- Publisher: Gryphon Editions (2004)
- ASIN: B001AHI4X2
- Product Dimensions: 8.6 x 2 x 1.2 inches
- Shipping Weight: 14.4 ounces
- Average Customer Review: 4.6 out of 5 stars See all reviews (9 customer reviews)
- Amazon Best Sellers Rank: #11,888,552 in Books (See Top 100 in Books)
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The Poison Tree: A True Story of Family Violence and Revenge. Hardcover – 2004
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Top Customer Reviews
In my opinion, this is as skillfully researched as anything written by Olsen, Rule, McGinnis or Bledsoe. If you're captivated by the evil that men do and how they are brought to justice, this is a book you must add to your library.
Prendergast accurately describes the 2 teen's trial and appeal court proceedings for the murder of their father, while providing insight into the family's dysfunctional dynamics not available in the court records. Through the mother and children, the reader learns how Richard Jahnke had routinely inflicted physical, emotional and sexual abuse in varying degrees on his wife, daughter and son.
Much of the author's information came from the family, sources which are not reliable depending on how and what each one chose to recall. Each one's recollection was clearly skewed by that person's age, grief, anger, abuse, shame, and family position. However, the author never loses objectivity in telling the story through their eyes and their insights.
I knew how the story ended, but I couldn't put the book down--it IS that well written! Highly recommend to anyone from Wyoming or interested in the state of mind which exists behind patricide.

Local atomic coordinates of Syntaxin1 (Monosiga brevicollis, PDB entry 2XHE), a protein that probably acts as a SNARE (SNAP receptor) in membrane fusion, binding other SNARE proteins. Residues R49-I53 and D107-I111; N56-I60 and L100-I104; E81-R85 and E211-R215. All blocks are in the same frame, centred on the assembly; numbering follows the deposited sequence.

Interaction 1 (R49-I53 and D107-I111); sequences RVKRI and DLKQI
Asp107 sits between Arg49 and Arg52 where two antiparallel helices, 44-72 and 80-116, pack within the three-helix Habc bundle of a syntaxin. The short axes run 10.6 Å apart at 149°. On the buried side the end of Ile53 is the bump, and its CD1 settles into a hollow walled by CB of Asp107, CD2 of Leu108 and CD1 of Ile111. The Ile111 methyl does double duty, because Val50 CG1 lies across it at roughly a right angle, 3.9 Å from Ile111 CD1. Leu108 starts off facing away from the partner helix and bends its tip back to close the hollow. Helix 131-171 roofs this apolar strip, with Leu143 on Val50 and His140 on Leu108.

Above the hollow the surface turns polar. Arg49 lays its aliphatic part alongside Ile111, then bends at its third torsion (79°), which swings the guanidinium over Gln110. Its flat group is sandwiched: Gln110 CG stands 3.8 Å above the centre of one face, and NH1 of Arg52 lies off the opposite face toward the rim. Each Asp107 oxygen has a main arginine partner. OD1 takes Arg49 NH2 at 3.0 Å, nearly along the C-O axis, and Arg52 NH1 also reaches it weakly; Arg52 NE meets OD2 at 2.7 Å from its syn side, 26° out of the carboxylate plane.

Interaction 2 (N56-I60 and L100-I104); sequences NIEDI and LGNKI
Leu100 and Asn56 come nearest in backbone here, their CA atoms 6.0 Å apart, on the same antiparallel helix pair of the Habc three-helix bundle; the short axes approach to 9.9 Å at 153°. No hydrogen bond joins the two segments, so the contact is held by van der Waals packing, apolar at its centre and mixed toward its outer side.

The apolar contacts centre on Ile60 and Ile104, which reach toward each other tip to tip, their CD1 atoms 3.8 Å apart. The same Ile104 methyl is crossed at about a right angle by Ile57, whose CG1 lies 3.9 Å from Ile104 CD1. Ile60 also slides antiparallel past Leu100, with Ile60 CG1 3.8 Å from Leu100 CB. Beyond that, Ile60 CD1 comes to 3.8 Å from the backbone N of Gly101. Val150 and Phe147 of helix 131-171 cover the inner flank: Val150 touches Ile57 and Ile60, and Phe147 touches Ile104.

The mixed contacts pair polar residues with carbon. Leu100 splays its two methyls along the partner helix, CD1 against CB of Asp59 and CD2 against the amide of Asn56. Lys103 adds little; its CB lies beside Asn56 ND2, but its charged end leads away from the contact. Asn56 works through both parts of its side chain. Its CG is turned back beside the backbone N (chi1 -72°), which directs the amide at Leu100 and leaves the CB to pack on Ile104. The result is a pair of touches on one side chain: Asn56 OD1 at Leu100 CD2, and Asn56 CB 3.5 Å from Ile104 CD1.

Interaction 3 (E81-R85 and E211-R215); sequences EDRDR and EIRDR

I found the book to be a fast and interesting read about an interesting case and also about the concept of murder as self-defense as it relates to years of ongoing abuse rather than to a specific and immediate incident. There are many positive and one - to me - glaring negative.
Pendergast's research is outstanding and provides an in depth sturdy of a family gone all wrong. The book contains no filler or repetition and, as in all good true crime, the trial is discussed judiciously providing new and relevant information and eschewing tedium.
The author has clearly made the effort to write a good book here and has to a great extent succeeded.
But there is one major complaint I have with this book. Pendergast can be, and usually is, a talented professional writing for adults. But he repeatedly makes use of two devices, commonly found in lesser true crime and lesser writing that I found highly off-putting.
The first is omniscience. Pendergast was apparently privy to the thoughts of numerous of the participants and rather than describe their attitudes or feelings, he presents it with a stream of consciousness rendering of those thoughts:
At the police station, "(Maria) was starting to spend the rest of her life answering questions. Then the two officers stepped out of the room to confer in private. She wondered if they would let her go now.Read more ›
Most Recent Customer Reviews
I needed it for a paper on Richard Jahnke. It worked out fine. I got an A on that paper.Published on May 7, 2014 by Michelle Korn
Saw the movie on tv that was based on this book. Very upsetting, but hopefully it eventually turned out ok for the two children.Published on November 3, 2013 by Jane Austen